Sewage intrusion into WDN changes the physical, chemical and microbial characteristics of finished water. For example; backsiphonage is sometimes associated with disagreeable odor (drainage or sewage smell), increased turbidity, and total dissolved solids (TDS). Excess of ammonia is an important indicator of faecal pollution. High level nitrites and nitrate indicate probable environmental and sewage contamination. Nitrites indicate recent contamination. Nitrates indicate older contamination. Presence of both may be due to a continuing source of contamination. Chloride in drinking-water originates from natural sources, sewage and industrial effluents. Plenty of total coliforms indicates that there may be some issues regarding cleanliness and integrity of the distribution system. Presence of thermotolerant coliforms suggests environmental pollution including the possibility of sewage contamination. Presence of E. coli is a definitive sign of sewage (faecal) contamination.
Integrity and functional status of a WDN can be inferred by analysing paired samples from the consumer-end and the concerned service reservoir and comparing observed values specific parameters that are known to be affected by intrusion of sewage. Bothe samples should be taken during the same supply period. Ideally, in case of a perfect WDN, quality parameters of water received at the consumer-end should be same as that of treated water released from the concerned service reservoir. In practice, the difference in observed parameter values of consumer-end sample and that of the service reservoir sample would be centred around zero. Depending on the extent of loss in functional integrity of a WDN, large differences may be observed between two samples, particularly in respect of parameters affected by backsiphonage.
Figure 3: Schema of Basic System Vulnerability (BSV), Paired Sample Tests
In BSV, we have included a set of parameters that are usually affected sewage contamination. Too many parameters would add to cost and complicate analysis. Hence, scope of the test is limited to a minimal set of parameters that would allow for identification of faecal contamination, give some idea about the prevalence and severity of sewage intrusion, with help of simple and manageable data analysis.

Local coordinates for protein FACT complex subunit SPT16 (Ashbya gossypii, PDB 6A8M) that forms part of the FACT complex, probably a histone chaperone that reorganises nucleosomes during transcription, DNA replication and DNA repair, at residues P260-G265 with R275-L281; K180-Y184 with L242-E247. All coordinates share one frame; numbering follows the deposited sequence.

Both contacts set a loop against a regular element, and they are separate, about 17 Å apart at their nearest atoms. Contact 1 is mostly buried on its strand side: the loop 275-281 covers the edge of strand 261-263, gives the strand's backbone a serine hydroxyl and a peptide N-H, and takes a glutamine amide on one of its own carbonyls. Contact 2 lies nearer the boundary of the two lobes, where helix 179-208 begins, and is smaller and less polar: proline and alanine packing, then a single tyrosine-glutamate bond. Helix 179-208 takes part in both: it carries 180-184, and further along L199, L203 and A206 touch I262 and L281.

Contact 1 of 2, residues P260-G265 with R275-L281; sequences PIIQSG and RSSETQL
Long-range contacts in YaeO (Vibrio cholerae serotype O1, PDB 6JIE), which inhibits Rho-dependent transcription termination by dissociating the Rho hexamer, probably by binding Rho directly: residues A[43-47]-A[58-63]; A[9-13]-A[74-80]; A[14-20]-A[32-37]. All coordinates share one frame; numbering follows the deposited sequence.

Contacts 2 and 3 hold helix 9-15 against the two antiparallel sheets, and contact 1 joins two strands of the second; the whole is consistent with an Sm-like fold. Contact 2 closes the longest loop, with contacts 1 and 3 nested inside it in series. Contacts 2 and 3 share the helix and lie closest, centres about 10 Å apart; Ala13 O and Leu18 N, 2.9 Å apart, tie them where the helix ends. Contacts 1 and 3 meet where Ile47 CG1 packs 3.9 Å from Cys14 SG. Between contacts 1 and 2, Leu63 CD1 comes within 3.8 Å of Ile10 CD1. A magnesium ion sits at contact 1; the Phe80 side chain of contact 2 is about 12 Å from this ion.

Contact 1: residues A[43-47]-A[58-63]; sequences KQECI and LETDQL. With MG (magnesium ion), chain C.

Incidence of backsiphonage event depends on environmental conditions and severity of WDN damage. Vulnerabilities due to ageing WDN, focal damages to WDN, other latent and developing vulnerabilities, may not always result in a backsiphonage event, particularly if environmental conditions around the WDN is protective enough. Hence, a number of BSV paired tests are usually required to identify and localize distribution system vulnerabilities. The exact sample size would depend on the size of WDN segment being investigated, the number of Service Reservoirs involved and the ease with which water supply distribution lines can be identified and accessed for sampling.
Sample - Collection, Storage & Transportation:
Follow methods of sampling specified in IS 3025 part 1 : 1987 for chemical tests and in IS 1622 : 1981 for bacteriological tests. Sample should be representative of the water to be tested and should be collected with utmost care to ensure that no contamination occurs at the time of collection or prior to examination by the laboratory.
Both consumer-end (sample-B) and the SR-end (sample-A) samples must be collected during live municipal supply within the same supply time window. Residual chlorine is to be tested on both ends at the time of sample collection. Hence a trained Water Quality Investigator skilled in residual chlorine testing is preferable.
Step-1: Gather all that you need for collection of water samples:
Samples are to be collected at two locations, supply-end (A) and consumer-end (B) for which you will need set of 1 Ltr (CBWS/ABWS) + 250ml (SBT) for each location - A & B. One litre sample collected in a clean and dry clear or amber colour polypropylene bottle (CBWS/ABWS) is required for physical and chemical tests. About 250 ml of water sample collected in a sterile bottle with thiosulfate (SBT) is required for bacteriological tests. You need a pair of sample collection bottles (1xCBWS + 1xSBT), two black or dark colour polythene bags (small garbage bag will do) to minimise exposure of samples to sunlight, ice packs to keep the sample bottles cool during transport and a carry bag for convenient transport.
Figure 4: Contents of a Basic DPD Rapid Test Kit for Free Chlorine
To test the level of residual chlorine in water, you will need a DPD rapid test kit for free residual chlorine. DPD stands for N, N-diethyl-p-phenylenediamine. The rapid test kit includes DPD tablets, a test tube with a mark for taking measured volume of water, and a printed chlorine colour chart. When added to a measured sample of water in a test tube, the rapid dissolving DPD tablets develop light to deep pink colour which can be visually compared with a colour comparator card. No change in colour means there is no residual chlorine. Deeper shades of pink mean higher levels of residual chlorine. Make sure that the DPD tablet is within its expiry date.
Gather adequate number of sample collection bottles and DPD tablets, depending on the number of paired sample tests to be done in the concerned area.
Step-2: Identify sampling point and time:
Inquire in advance about the municipal water supply time and supply duration to the concerned area. The entire sample collection operation at the consumer-end and the SR-end has to be completed during the same supply period. Hence, position yourself at the consumer-end at the beginning of supply period. Complete residual chlorine testing and sample collection at the consumer-end. Then proceed to the SR-end and collect the paired sample within the same supply period.